Dr. Dan Morhaim offered some constructive criticisms about electronic medical records in a September 27 Washington Post opinion piece (“An electronic medical records mess”). We couldn’t agree more with his call to provide instant access to patient medical history. As one of the companies out there developing electronic health record (EHR) systems, we understand his frustrations. But we hope he, and the thousands of other providers and physicians transitioning into this new era, will view these changes with some historical perspective about how technologies evolve — and some optimism about what’s possible.
Dr. Morhaim’s praise for the Veterans Health Information Systems and Technology Architecture (VistA) is well-placed, but his call to put a “moratorium on implementation of electronic health records programs and review where things stand, with the goal of implementing a uniform, user-friendly system” overlooks the, yes, “messy” but necessary realities of technology development.
The “mess” Dr. Morhaim cited simply reflects where EHRs are in the classic technology adoption lifecycle. Iowa State University sociologists first articulated that lifecycle in 1957 to explain changes in agriculture and home economics, but it can be seen in the evolution of every new technology.
EHR adoption is no different than, say, the history of the Internet or online shopping. The early days held plenty of glitches, frustrations, impediments, and inefficiencies. And so it will be as our healthcare system progresses from paper to digitized systems. It’s part of the iteration process.
Change is especially complicated in healthcare, with so many dependencies, interactions, variables, and audiences involved. But that makes it even more important that we DO digitize — and do so well.
We are nearing an important tipping point: 80 percent of hospitals and more than 50 percent of eligible professionals have adopted EHR systems. That’s a nearly 900 percent increase among hospitals since 2008.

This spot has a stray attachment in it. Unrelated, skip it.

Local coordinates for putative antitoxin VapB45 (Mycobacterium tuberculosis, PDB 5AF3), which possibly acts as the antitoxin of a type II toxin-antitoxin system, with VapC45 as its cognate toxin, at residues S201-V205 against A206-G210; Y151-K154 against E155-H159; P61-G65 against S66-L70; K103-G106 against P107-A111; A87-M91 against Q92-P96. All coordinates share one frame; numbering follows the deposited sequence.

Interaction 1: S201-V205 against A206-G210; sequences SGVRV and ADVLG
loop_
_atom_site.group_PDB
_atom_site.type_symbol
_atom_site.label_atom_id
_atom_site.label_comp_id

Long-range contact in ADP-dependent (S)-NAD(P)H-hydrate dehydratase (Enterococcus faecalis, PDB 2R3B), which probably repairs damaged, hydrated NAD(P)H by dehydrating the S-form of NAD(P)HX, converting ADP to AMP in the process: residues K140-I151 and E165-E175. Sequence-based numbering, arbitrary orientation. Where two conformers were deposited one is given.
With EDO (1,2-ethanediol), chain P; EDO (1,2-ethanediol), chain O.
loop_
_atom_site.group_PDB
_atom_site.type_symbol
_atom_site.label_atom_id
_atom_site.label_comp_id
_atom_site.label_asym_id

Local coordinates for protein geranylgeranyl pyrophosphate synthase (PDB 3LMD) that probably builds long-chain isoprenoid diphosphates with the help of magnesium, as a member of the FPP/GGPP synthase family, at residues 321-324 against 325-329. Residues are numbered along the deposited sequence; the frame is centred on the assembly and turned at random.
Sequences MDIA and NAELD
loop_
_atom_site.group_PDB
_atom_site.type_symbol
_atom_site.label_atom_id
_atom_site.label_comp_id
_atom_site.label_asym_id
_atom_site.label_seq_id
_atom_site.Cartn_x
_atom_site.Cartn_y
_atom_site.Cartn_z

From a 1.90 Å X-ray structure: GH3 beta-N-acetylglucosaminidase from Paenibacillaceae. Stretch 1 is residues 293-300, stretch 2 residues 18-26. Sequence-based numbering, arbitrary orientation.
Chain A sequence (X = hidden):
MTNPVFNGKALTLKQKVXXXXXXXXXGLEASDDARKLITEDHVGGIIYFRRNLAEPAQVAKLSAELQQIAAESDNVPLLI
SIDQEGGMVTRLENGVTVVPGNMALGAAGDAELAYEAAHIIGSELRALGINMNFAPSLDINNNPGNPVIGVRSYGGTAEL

As EHR adoption advances, we can make it better by creating tools that connect patients and providers with the digital records that are now available. To achieve the “meaningful” part of the government’s Meaningful Use mandate for EHRs, leading edge companies will offer interactive data visualization tools that bring personal health records to life, enhance comprehension, and make that data actionable and shareable.
That’s where the efforts of the Office of the National Coordinator for Health Information Technology (ONC) and vendors who support standards-based data sharing tools come in. Some key game changers include Blue Button Plus, wide adoption of CCDAs, and the DIRECT protocol. We need user-friendly, intuitive tools like InstantPHR™ that patients and healthcare providers can use to tap into those digital records and pull out the information most relevant to them.
The Meaningful Use program itself takes into consideration the iterative nature of technological development. MU is incremental, with each stage laying the foundation for the next. It’s impossible to evaluate the success of the program without seeing it through to its completion. That would be like judging the omelet before the eggs are cooked. Unfortunately, cooking eggs and iterating technology both tend to be messy.
Get Real Health designs our systems with one goal in mind: to improve outcomes for patients. We know our clients share that goal, which is why we build clinical input into every aspect of our core product development and client-specific implementations.
Dr. Morhaim’s public feedback about EHRs, as a physician and legislator, is helpful. As we all share the messy but vital journey from paper to digitization, we have two requests: keep the constructive criticism coming, and — as they say at construction sites everywhere — please “pardon our dust” as we build the future.